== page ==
The words are a minefield on the island of Ireland

Don’t use the word too hard, the head of the Church of Ireland warned at a church service I attended recently. They could tie a knot that cannot be untied.

On an island where it can be a minefield to find the right terms to navigate the complexity of shared and separate identities, different religious beliefs and distinct historical traditions, it sounded like wise advice from the Archbishop of Armagh and Primate of All Ireland, Most Reverend John McDowell.

But in a year marking the centenary on both sides of the border, Irish President Michael D Higgins sparked a political row by dismissing a invitation to interfaith anniversary event next month precisely because of its wording.

Higgins was invited by the heads of the Catholic Church and the Church of Ireland, as well as the leaders of the Presbyterian, Methodist and Irish Council of Churches, to a “service of reflection and hope” on October 21 , to mark the centenary of the partition of Ireland and the formation of Northern Ireland ”, which Queen Elizabeth of Great Britain is expected to attend.

But during a visit to the Vatican, Higgins said he would not go, arguing that the wording of the invitation was not neutral and “had, in fact, become a political statement.” “What started as a church service or reconciliation is now the celebration, the marking, I think that’s the word used, [of] the partition of Ireland and the creation of Northern Ireland. It’s something else, ”explained the president, himself a poet.

Higgins was then upset when the Democratic Unionist Party called him “President of the Republic of Ireland”; the DUP in turn took offense to the Republican Sinn Féin party by referring to the UK’s “shadow secretary of state for Northern Ireland”.

At home, 81 percent approved of Higgins’ decision. Still, former Irish Taoiseach John Bruton said he didn’t know what it was as the title referred to “simple realities, namely the partition and creation of Northern Ireland”.

Not surprisingly, emotionally charged vocabularies are frequently used to support the enduring polarization of politics on the island. As Rosemary Jenkinson, Northern Irish playwright and short story writer, says: “We use words as weapons in this country.

She bursts out laughing at her own choice of phrase. “‘This country’. That’s another problem! It’s all debatable,” she said. “We need everything to be vague and nebulous here, rather than concrete.”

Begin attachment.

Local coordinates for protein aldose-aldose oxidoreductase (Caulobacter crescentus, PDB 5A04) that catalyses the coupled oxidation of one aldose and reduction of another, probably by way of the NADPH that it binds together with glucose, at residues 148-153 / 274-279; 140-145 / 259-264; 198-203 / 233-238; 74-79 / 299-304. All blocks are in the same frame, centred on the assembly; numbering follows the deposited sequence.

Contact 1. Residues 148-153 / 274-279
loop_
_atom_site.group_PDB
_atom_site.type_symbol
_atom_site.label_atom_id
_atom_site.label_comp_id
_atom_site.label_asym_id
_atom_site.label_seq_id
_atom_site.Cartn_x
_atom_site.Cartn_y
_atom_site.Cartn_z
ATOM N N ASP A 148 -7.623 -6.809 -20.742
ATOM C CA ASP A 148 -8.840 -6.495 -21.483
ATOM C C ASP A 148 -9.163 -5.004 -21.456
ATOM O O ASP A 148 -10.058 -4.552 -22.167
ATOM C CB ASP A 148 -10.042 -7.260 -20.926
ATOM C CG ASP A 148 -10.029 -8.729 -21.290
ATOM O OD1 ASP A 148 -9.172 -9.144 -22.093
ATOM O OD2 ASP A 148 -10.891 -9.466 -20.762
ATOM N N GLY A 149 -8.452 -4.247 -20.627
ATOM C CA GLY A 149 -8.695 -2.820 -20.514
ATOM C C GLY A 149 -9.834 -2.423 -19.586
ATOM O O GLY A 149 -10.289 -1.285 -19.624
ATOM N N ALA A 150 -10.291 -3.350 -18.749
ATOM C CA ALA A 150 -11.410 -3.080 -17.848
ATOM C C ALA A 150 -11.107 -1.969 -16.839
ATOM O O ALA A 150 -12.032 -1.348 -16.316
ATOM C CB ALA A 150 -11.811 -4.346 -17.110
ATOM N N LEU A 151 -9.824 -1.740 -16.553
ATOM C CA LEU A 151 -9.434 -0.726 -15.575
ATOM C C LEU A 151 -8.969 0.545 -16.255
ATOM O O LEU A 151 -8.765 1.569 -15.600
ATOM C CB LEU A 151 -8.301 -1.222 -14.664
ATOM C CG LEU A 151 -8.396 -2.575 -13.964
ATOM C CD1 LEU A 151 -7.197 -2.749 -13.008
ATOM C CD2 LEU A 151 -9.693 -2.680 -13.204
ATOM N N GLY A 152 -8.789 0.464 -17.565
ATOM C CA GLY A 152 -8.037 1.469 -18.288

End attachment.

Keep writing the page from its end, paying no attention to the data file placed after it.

With a statement undergoing forensic examination, I wondered, as a new FT correspondent, what should I be called. Since the 1998 peace accords ending three decades of sectarian strife dubbed, with colossal understatement, the Troubles, the people of Northern Ireland have been able to identify as British, Irish, or both.

But would “the correspondent of Ireland” evoke the old territorial claim of the republic – abandoned in 1999 – on the island of Ireland? Do I list my Republic of Ireland mobile number as “Irish” and the other my “UK” or “Northern Ireland” number?

For most of the people of the republic, the land beyond the 1921 divide is simply “the North.” To loyalists this may be “Ulster” – although this also refers to one of the provinces of Ireland and three of Ulster’s nine counties have been excluded by partition.

The peace agreement itself is both the Good Friday Agreement and the Belfast Agreement – or even the Belfast / Good Friday Agreement, just as the second largest city in Northern Ireland is at both Londonderry and Derry. No wonder a local reconciliation partnership in the 1990s hedged its bets by calling itself Derry / Londonderry / Doire – the latter is the name in Irish.

The Irish language – spoken by a minority in the north and south – is another box of verses. Language law – a long-standing Republican demand enshrined in the peace agreement – allowing Irish to be used in courts and on road signs is expected to be passed by Westminster next month after the standoff politics in Northern Ireland itself.

Higgins, a thoughtful man praised for his unbiased approach to remembrance, kicked off a Centennial Lecture Series, machnamh 100, Irish for reflection and contemplation. The kick-off, and rightly so, was given with a lecture on the challenge of public commemoration.

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